Tricia CHIARAMONTE, appellant, v. TOWN OF SMITHTOWN, et al., respondents.
DECISION & ORDER
In an action to recover damages for personal injures, the plaintiff appeals from an order of the Supreme Court, Suffolk County (William G. Ford, J.), dated March 15, 2018. The order granted the defendants’ motion for summary judgment dismissing the complaint.
ORDERED that the order is affirmed, with costs.
On May 10, 2014, the plaintiff was playing in a charity softball tournament sponsored by the defendants at Flynn Memorial Park in Smithtown when she slipped on a muddy surface of one of the fields thereat as she ran from second to third base, allegedly injuring herself. The plaintiff subsequently commenced the instant action to recover damages for personal injuries against the defendants, alleging that they were negligent in, inter alia, the maintenance of the subject field. After issue was joined and the plaintiff filed the note of issue, the defendants moved for summary judgment dismissing the complaint on the ground, among others, that the plaintiff assumed the risk of her injuries. The Supreme Court granted the motion, and the plaintiff appeals.
Under the doctrine of primary assumption of risk, “[i]f the risks [of a sporting activity] are known by or perfectly obvious to [a voluntary participant], he or she has consented to them and the [defendant] has discharged its duty of care by making the conditions as safe as they appear to be” (Brown v. City of New York, 69 A.D.3d 893, 893, 895 N.Y.S.2d 442; see Morgan v. State of New York, 90 N.Y.2d 471, 484, 662 N.Y.S.2d 421, 685 N.E.2d 202). Risks inherent in a sporting activity are those which are known, apparent, natural, or reasonably foreseeable consequences of the participation (see E.B. v. Camp Achim, 156 A.D.3d 865, 866, 67 N.Y.S.3d 666). Participants are not deemed to have assumed the risks of reckless or intentional conduct, or concealed or unreasonably increased risks (see Morgan v. State of New York, 90 N.Y.2d at 485, 662 N.Y.S.2d 421, 685 N.E.2d 202).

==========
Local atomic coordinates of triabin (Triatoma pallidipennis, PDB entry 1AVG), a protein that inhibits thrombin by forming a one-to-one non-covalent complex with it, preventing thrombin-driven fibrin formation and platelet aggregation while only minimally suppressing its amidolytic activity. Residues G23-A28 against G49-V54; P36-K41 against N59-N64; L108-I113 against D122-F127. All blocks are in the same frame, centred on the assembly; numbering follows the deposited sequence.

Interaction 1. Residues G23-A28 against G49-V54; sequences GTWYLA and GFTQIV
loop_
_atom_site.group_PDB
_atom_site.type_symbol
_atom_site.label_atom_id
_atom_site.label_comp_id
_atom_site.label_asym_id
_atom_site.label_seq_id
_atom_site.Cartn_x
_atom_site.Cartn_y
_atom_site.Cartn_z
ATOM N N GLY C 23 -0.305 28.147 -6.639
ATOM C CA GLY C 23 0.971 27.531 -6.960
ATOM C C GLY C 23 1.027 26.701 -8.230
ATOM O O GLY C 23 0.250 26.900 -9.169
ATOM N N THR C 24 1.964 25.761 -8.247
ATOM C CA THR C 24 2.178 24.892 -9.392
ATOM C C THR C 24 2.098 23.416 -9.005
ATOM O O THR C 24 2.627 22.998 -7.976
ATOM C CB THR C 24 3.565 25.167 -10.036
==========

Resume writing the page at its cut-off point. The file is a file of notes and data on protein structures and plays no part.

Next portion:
Here, the evidence submitted in support of the defendants’ motion, which included, among other things, the plaintiff's General Municipal Law § 50–h hearing testimony, demonstrated, prima facie, that the doctrine of primary assumption of risk applied to this case and required dismissal of the complaint. The plaintiff admitted at her General Municipal Law § 50–h hearing to observing that the field on which she was injured was “pretty muddy” prior to her accident, and testified at her deposition that she knew that it had rained the day before the accident. The plaintiff, a seasoned softball player and coach, further testified at her deposition that she had played softball previously in the rain and was fully aware that she could be injured at any time playing softball. The evidence submitted in support of the motion demonstrated that the plaintiff knew of the muddy conditions on the subject field and voluntarily chose to play anyway, and that she was readily aware of the risks inherent in the game of softball. Thus, she assumed the risk of slipping on mud on this field at the time of the subject accident (see Perez v. City of New York, 118 A.D.3d 686, 686, 986 N.Y.S.2d 850; Wilck v. Country Pointe at Dix Hills Homeowners Assn., Inc., 111 A.D.3d 822, 975 N.Y.S.2d 145; O'Connor v. Hewlett–Woodmere Union Free Sch. Dist., 103 A.D.3d 862, 959 N.Y.S.2d 750; Stadelmaier v. Town of Tonawanda, 2 A.D.3d 1369, 768 N.Y.S.2d 868; Swan v. Town of Grand Is., 234 A.D.2d 934, 652 N.Y.S.2d 166; Totino v. Nassau County Council of Boy Scouts of Am., 213 A.D.2d 710, 625 N.Y.S.2d 51; Giovinazzo v. Mohawk Val. Community Coll., 207 A.D.2d 980, 617 N.Y.S.2d 90; Strauss v. Town of Oyster Bay, 201 A.D.2d 553, 607 N.Y.S.2d 730). In opposition, the plaintiff failed to raise a triable issue of fact.
Accordingly, the Supreme Court properly granted the defendants’ motion for summary judgment dismissing the complaint.
AUSTIN, J.P., HINDS–RADIX, CONNOLLY and BRATHWAITE NELSON, JJ., concur.